Newark MP takes a seat at Government's top table
On a day when the Newark MP takes his seat at the top table of UK politics, the Advertiser takes a look at what is seen as a meteoric rise within Westminster that has seen the 37-year-old Robert Jenrick confirmed as one to watch.
Prime Minister Boris Johnson convened his first cabinet this morning and among the hardline Brexitiers sat around the table is a man who was once a remainer.
Tony Roberts, the chairman of the Newark Conservative Association, says that Mr Jenrick, should he do a good job as Secretary of State for Housing, Communities and Local Government, there could be no end to what he can achieve.
"Politics is a strange old business. You have got to be able to adapt and recognise which way things are going and the way in which they are shaping," said Mr Roberts.
"In my opinion, Robert could achieve any of the great offices of state, maybe even Prime Minister — he is young enough. He could potentially be in politics a very, very long time."
The former Newark Mayor and leader of the Newark and Sherwood District Council argues politics has possibly never been so exciting.
"In my time, I have seen governments rise and fall," he said.
"I have seen the Conservatives at their peaks, and in their troughs, and the same with Labour.
"It is very difficult to predict the long term but if Robert does a good job as secretary of state, the political world is his oyster.
"His rise has been meteoric."
Robert Jenrick was elected to Parliament for the first time in the Newark by-election of 2014.
He was made Exchequer Secretary to the Treasury on January 9 of last year — his first ministerial role.
Before that he served as Parliamentary Private Secretary to the Home Secretary, Amber Rudd, and Michael Gove as Lord Chancellor and Justice Secretary.
He was the youngest Minister in Theresa May's Government.
Mr Jenrick came out in support of Boris early in the Conservative leadership election, and reaped the rewards of that.
Mr Roberts said: "I am always pleased when an MP is elevated. I think it is good for them and good for the constituency.
"I can't remember when we last had somebody in the Cabinet, it has to be so long ago.
"Robert is a hard-working MP who holds a brief well and is intelligent and confident. I am sure he will make a significant contribution.
"In fact, I know that many of my colleagues at county, district and indeed parish level will be dying to tell him what he needs to do.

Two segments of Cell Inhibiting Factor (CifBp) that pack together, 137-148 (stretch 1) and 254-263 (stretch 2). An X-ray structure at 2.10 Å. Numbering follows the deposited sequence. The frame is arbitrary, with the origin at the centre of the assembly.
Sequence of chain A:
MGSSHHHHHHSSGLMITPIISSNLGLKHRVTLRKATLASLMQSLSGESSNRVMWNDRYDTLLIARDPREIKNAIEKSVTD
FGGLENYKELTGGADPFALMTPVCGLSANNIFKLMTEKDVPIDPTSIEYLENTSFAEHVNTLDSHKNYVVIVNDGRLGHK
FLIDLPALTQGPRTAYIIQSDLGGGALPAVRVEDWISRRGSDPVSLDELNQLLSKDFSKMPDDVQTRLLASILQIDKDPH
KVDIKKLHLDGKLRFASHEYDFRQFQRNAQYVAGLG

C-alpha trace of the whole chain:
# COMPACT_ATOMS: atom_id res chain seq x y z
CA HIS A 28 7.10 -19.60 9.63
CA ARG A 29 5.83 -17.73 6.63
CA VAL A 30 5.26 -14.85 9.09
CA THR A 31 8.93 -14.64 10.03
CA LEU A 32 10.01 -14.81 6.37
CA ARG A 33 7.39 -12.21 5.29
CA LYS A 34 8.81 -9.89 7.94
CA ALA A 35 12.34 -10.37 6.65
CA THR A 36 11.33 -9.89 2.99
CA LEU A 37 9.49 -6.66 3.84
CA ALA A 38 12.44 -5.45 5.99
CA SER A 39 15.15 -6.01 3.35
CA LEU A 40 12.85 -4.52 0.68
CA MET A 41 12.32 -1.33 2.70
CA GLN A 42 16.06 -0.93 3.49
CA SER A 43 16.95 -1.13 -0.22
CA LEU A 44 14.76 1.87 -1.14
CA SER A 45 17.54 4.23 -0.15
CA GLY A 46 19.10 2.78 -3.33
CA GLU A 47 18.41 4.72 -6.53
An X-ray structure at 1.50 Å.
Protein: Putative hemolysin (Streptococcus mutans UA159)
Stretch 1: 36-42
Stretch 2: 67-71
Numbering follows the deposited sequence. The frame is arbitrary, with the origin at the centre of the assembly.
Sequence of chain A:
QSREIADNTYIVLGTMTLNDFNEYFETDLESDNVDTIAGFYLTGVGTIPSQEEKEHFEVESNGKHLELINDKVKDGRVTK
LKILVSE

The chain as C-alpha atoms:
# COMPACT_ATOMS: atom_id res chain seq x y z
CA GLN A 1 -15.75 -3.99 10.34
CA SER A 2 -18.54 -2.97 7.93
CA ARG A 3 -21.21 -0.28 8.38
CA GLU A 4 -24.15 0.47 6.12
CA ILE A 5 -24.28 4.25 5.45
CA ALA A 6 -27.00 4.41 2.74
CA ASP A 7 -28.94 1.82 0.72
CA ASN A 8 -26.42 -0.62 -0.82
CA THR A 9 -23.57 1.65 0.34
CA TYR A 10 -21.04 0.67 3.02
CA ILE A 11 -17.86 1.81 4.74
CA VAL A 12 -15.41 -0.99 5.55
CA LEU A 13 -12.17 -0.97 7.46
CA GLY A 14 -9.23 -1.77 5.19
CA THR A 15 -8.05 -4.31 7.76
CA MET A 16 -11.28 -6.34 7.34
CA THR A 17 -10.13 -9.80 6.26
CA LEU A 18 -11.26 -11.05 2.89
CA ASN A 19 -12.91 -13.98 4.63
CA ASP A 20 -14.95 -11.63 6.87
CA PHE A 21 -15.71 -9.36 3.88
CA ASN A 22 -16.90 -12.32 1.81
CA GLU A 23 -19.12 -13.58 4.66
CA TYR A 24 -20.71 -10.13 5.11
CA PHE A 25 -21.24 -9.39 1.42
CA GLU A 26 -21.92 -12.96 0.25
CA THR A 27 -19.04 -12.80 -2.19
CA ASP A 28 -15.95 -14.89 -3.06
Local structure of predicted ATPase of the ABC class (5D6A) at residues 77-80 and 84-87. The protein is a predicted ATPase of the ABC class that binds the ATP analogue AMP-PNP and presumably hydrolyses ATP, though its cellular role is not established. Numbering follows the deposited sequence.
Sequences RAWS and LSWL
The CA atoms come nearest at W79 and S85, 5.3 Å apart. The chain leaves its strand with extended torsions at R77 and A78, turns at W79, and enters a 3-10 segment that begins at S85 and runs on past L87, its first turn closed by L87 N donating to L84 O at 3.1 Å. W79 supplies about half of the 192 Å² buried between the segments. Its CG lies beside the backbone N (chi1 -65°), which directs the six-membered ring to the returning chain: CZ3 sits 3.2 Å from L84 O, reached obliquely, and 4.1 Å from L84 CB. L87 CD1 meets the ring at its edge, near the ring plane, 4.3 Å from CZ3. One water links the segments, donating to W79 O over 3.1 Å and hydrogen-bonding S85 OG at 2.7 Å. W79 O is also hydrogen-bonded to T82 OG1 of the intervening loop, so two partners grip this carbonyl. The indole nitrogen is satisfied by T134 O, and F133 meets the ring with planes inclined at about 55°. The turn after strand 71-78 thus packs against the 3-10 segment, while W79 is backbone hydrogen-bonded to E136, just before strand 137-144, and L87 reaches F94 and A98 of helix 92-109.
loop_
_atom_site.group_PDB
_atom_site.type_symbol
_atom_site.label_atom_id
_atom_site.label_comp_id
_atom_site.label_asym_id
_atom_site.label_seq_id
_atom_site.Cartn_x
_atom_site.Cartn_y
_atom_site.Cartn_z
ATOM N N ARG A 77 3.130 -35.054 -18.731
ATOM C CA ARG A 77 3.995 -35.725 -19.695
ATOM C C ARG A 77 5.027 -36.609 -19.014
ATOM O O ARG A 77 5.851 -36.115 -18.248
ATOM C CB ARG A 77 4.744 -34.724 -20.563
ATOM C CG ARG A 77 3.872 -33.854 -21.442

"He was only elected in 2014, and moves to Secretary of State for Housing, Communities and Local Government from being Exchequer Secretary to the Treasury under Theresa May, which says something about the bloke's ability.
"It is important to have a safe pair of hands when there will be concern about Boris and maybe one or two other members of the Cabinet.
"Robert has been welcomed by all sides of the Conservative Party because he is trusted, and that is telling.
"He is a political pragmatist who recognises which way the wind is blowing and wants to make a contribution."
Mr Jenrick's election came about in unusual circumstances.
While his two immediate predecessors were good constituency MPs, both had been dogged by controversy. In the case of the late Fiona Jones, who was Labour, it was election expenses, while for decorated former Army officer Patrick Mercer, who had been a Conservative, it was a number of scandals that ultimately led to him resigning.
Mr Roberts said it was important to appoint a candidate who was seen as a safe and steady and untarnished pair of hands, but also somebody capable of achieving, and Cambridge and University of Pennsylvania-educated Mr Jenrick, who has a law background, and a way with people, was that man.
Perhaps a sign of what was to come, the big guns rolled out in support of his campaign, keen to see their man returned at a time when the nation was facing its first by-election test following the emergence of Nigel Farage and UKIP.
Then Prime Minister David Cameron was asked by the Advertiser at the time whether he was, in fact, seeking a holiday home in the constituency because he was visiting so much.
On the excitement of today's political landscape and his own view of Boris Johnson, Mr Roberts said: "The politics of today are unarguably exciting.
"Boris has a a slim majority.
"I voted remain in the referendum. I have perhaps weakened that stance since. The country made a decision. We have got to do it with least amount of faffing.
"I think we have got to brace ourself, sadly, to come out on October 31.
"The EU seems unwilling to renegotiate. It is a case of who blinks first, and I don't think this country will be blinking.
"I am not a Boris supporter and never have been. He is not my cup of tea, but he was what this country seems to want — a popularist politican.
"There are other examples of this such as Sturgeon in Scotland and Farage — what I want to see is gravitas and substance.
"Well, the jury is out. I hope he succeeds. I hope I am proved wrong. But the jury is out."